Dissonance (by Rio Constantino)
Too many people right now confuse forgiveness with forgetfulness. They think that by allowing Marcos to be buried with fallen soldiers the country will heal, and that letting him rest in the soil reserved for heroes is equivalent to moving forward. It isn’t. To bury him there is to consciously forget all the evil he did in the first place, to ignore all the people he killed and left missing, to insult all the survivors he left unjustifiably scarred. Burying him in the graveyard where we keep our bravest citizens isn’t moving forward, it’s just moving on. Because before you can even begin healing you have to realize that you have a wound in the first place. That you’re bleeding and in pain, and looking for treatment. And as anyone who has ever been injured before knows, it takes a certain amount of courage to apply alcohol to an open cut.
It infuriates me to see people citing all the projects Marcos oversaw as if that would absolve him of his crimes. Because I also believe in a moral gradient, that there is no such thing as absolute good or absolute evil, that even the worst men can commit a noble act. But the thing is, gradients have values. They go from 0 to 1, from black to white, from villain to hero. And everything Marcos did puts him overwhelmingly on the villain side of the scale. To say that he should be honored because of the theatres and parks he commissioned is to honor his torture of thousands to keep those projects afloat.
There are also those who would reduce heroism to a checklist of basic yes-and-nos. Just by being a past president, they say that Marcos automatically qualifies for burial at the cemetery where we enshrine our finest heroes. But to do so would be to diminish the sacrifice of every other man and woman buried there by defining their heroism as a list of titles and positions required for honorable burial. The only reason that checklist even exists is in acknowledgment of the fact that there is no singular definition of heroism. That you can only define heroism through the common words that appear in all descriptions of a hero: bravery, generosity, the willingness to die for others. All traits which our late president resolutely lacked.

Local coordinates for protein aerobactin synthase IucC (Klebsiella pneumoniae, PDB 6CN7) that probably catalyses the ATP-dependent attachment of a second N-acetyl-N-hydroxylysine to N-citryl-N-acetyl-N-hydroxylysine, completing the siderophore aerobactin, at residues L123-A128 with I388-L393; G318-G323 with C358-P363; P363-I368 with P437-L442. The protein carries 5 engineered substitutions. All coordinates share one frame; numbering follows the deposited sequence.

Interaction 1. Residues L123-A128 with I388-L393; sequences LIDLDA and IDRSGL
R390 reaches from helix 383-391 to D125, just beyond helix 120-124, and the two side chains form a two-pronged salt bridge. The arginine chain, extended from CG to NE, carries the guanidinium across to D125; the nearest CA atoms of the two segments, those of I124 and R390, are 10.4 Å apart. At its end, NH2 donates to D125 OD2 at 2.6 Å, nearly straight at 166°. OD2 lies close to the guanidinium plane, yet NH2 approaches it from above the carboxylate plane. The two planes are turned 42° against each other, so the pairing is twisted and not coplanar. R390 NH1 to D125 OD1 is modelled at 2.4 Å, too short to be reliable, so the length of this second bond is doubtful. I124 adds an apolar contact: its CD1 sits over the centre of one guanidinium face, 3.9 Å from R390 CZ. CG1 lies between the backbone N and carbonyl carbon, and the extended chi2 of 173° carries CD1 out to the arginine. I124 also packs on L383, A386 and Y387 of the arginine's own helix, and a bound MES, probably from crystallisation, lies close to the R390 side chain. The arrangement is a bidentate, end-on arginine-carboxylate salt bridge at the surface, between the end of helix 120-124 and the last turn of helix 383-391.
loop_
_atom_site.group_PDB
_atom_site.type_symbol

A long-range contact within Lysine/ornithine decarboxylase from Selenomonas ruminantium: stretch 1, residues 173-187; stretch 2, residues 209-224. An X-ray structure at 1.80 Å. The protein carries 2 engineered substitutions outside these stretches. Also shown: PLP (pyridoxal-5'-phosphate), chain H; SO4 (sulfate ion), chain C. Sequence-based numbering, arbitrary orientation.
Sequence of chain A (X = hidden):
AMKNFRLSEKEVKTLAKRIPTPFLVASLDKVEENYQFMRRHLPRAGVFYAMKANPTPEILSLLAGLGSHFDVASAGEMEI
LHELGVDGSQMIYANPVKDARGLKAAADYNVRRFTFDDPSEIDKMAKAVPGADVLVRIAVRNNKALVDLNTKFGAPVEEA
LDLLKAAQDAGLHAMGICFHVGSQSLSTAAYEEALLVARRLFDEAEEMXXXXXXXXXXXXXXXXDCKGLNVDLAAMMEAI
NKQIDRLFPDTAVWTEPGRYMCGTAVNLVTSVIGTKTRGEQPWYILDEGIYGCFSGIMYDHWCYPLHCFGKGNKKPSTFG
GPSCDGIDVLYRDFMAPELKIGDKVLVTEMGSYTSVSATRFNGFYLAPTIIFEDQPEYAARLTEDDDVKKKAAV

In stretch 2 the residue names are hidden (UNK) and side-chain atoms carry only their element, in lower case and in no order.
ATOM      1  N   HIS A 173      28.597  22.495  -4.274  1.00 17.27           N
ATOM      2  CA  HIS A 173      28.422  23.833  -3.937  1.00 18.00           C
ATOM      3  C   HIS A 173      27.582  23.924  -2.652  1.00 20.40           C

I like to think that the majority of people who support his burial at Fort Bonifacio do so because they believe in the right of everyone to have peace, which is true. Marcos is dead, his body long since diminished to bone. Nothing more can be done to him. But to insist that he be buried at Fort Bonifacio is to deny the right of countless others to the same peace we would give him, simply because we want an expedient way to forget a painful past. Don’t bury him here. Bury him in Ilocos where his family lives. Bury him in Ilocos so that those of us still suffering can find their own peace as well. They should already consider themselves lucky that their patriarch died without having to face an international criminal tribunal.
The speaker on the far left of the photo holding a red and yellow sword is Toym Imao, an exemplary artist speaking for the families of those who fell victim to forced disappearances during Martial Law. He and other speakers came today to protest the burial of Marcos at the Libingan ng mga Bayani, sharing their stories and their message to a crowd all dressed in white. Like what Toym said, white is what happens when you put all the colors together. It’s the color of unity. Which is exactly what happened today, countless people joining each other in Luneta to cry out that Marcos is no hero.
I wrote this not just to honor those who fought during Martial Law, but also for us. The youth, the young. Because when a speaker mentioned the word pro-Marcos, the word millennial inevitably followed. Misled, mistaught, misinformed millennials who do not see the past and ignore the danger that comes when you forget what comes before. Not all of us are like that however, certainly not. But enough to worry. Because tomorrow I will turn 18, and be part of the next generation to lead this country into the future — or past. And my fear is that when the time comes, too little of us will know the right direction to choose.
Rio Constantino was born 1998 to Red and Kala Constantino. He holds a special interest in History and Biology, and is an avid fan of Calvin & Hobbes. He is currently a Grade-11 student at the Philippine Science High School — Main Campus.
Check his original Facebook post here.